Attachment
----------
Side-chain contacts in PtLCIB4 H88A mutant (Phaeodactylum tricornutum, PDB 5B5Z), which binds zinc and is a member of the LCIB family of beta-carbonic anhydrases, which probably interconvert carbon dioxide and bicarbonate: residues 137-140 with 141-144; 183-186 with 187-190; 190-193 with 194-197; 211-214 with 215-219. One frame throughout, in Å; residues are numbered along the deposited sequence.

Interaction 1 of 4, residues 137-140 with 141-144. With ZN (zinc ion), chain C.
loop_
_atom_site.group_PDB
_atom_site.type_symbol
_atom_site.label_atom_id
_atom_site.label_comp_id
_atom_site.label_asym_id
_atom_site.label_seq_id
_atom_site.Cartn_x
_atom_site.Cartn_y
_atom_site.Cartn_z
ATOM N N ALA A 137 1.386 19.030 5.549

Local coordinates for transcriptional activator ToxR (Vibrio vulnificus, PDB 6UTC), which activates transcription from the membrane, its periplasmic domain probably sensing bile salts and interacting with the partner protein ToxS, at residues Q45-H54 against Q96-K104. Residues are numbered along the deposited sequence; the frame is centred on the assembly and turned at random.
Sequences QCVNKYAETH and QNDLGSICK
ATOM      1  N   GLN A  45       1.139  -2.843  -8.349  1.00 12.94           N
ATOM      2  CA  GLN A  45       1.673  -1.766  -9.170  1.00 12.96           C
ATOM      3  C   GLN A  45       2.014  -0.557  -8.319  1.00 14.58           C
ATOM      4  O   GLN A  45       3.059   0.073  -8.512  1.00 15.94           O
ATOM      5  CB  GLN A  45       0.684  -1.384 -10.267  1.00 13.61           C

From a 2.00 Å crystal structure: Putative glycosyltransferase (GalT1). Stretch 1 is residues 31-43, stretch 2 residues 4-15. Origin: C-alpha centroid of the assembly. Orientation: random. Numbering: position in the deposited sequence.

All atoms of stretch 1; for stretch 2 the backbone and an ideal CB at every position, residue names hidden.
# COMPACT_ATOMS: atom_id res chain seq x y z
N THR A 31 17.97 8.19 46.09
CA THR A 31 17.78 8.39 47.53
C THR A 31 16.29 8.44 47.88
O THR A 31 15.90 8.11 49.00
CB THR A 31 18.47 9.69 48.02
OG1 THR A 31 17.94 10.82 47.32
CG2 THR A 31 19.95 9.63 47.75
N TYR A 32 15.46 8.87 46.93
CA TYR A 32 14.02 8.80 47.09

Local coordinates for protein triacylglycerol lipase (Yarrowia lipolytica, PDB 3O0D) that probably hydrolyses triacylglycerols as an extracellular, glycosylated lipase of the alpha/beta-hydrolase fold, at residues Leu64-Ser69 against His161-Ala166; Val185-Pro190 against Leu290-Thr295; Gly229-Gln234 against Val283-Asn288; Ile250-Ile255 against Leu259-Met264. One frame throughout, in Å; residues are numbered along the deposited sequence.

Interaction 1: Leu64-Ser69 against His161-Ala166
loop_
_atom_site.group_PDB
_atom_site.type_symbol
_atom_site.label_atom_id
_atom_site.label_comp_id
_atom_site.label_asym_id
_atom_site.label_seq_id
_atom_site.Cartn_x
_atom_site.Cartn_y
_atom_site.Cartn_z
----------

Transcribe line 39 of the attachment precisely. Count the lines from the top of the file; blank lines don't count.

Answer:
_atom_site.label_comp_id